Another bull market, another round of warnings about central banks blowing bubbles.
Since March, U.S. stocks have rallied about 40% from their pandemic-panic lows and now reside near the same level as in December 2019, when the U.S. economy was 10% larger, 15 million more Americans were employed and corporate profits were at least 30% higher.
Yawning as it is, however, the gap between stock prices and economic conditions is not unprecedented. As the Great Depression was taking hold in late 1929, stocks rallied by a similar amount over the ensuing five months.
It is understandable that skeptics see the current equity market as floating on thin air. The disconnect between stocks and consumer confidence — two metrics that usually track closely — is massive. By historical standards, though, today’s see-no-evil stock market is not in bubble land.
Traditionally, asset-price bubbles are characterized by extreme optimism about the economy, overwhelmingly bullish sentiment among retail investors, broadly inflated valuations, giddy talk of a “New Economic Paradigm” and a rush of initial issues coming to market.
Few if any of those factors are in clear evidence today.
While the rampant speculations of homebound amateurs wagering their stimulus checks on the commission-free Robinhood trading app have been well chronicled, it is doubtful that small investors have the financial firepower to move most stocks higher by themselves.
Valuations, while at a multi-decade high, tell a similarly not-quite-bubbly story. At about 22 times next year’s forecasted earnings, the S&P 500 is expensive by historical standards, but not as exorbitantly overpriced as near the end of the info-tech bubble in the late 1990s.
In fact, much of what now could be viewed as irrational exuberance (aside from those small investor speculations) appears mostly confined to a group of large technology companies that seem well-positioned to benefit from the pandemic. Even there, however, valuations are nowhere near those of two decades earlier.
Fear of Missing Out
But if it’s not quite a bubble, what is it? Perhaps the best description is what’s been called a FOMO market — a Fear of Missing Out on gains in an investment world devoid of alternatives.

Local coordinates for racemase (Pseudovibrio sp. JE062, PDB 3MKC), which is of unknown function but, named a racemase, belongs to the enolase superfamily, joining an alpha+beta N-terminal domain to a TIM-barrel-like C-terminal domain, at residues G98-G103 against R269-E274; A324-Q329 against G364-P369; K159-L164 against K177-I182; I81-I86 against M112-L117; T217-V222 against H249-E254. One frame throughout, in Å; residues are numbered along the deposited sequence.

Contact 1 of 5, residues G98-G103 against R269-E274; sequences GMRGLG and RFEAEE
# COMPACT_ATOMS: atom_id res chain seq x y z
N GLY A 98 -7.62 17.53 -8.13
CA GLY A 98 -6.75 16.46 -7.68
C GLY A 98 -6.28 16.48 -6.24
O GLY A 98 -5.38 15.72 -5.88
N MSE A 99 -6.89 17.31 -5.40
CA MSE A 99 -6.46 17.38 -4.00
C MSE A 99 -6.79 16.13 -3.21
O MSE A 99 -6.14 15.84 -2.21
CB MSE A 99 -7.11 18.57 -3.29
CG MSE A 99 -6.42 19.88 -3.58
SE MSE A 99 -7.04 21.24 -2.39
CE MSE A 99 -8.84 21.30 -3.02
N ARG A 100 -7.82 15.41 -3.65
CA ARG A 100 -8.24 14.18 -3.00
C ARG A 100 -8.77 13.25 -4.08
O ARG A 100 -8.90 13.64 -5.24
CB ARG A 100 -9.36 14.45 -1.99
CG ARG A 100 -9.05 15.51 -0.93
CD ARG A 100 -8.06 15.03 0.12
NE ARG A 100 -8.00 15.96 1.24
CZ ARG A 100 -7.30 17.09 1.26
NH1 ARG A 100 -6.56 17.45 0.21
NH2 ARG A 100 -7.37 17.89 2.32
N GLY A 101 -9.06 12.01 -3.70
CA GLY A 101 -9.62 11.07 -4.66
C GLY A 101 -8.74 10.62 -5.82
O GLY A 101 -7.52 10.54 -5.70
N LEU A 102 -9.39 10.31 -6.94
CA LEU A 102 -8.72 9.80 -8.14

More than half of the world’s fixed-income securities trade with a yield of under 1%. Most inflation-adjusted yields are negative. Those skimpy returns have pushed investors into riskier assets like stocks, boosting prices with little regard to the underlying economy.
Still, there are reasons to be cautious, if not wary.
Though it couldn’t necessarily be characterized as complacency, there nonetheless seems to be an emerging consensus that the Federal Reserve can backstop financial markets virtually at will. That assumes, however, that central bank loans can indefinitely forestall corporate bankruptcies. In coming months, that optimistic assumption could be called into question.
Also, the spike in COVID-19 cases in Florida, Texas and California has taken a renewed toll on consumer confidence, which after rebounding in June, has fallen back to pandemic-level lows. It is difficult to imagine the U.S. economy returning to normalcy until the consumer segment — which accounts for about 70% of economic activity — feels safe in going about their normal lives.
Finally, there is the possibility of a grave constitutional crisis arising from the presidential election, now less than 100 days away.
President Donald Trump has refused to say if he will accept the result if defeated, and financial markets will not react with indifference to such a scenario, which could take weeks or months to play out. More than anything, investors loathe uncertainty, and a president refusing to leave office certainly qualifies as uncertainty.
Longer term, the most important question might be whether monetary policymakers can extricate themselves from supporting asset prices without causing economic and market distress. On numerous occasions since the global financial crisis in 2008, such attempts were met with selloffs in both the equity and fixed-income markets. Addictions are hard to kick.
It is worth noting that the five-month rally that followed the 1929 stock market crash ended in tears. From April 1930 through mid-1932, prices declined by over 80%. But that was before the Fed had license to print money and before a social safety net was created in the 1930s.
So far, those changes have saved the day. We’ll have to see about tomorrow.
Tom Saler is an author and freelance journalist in Madison. He can be reached at tomsaler.com
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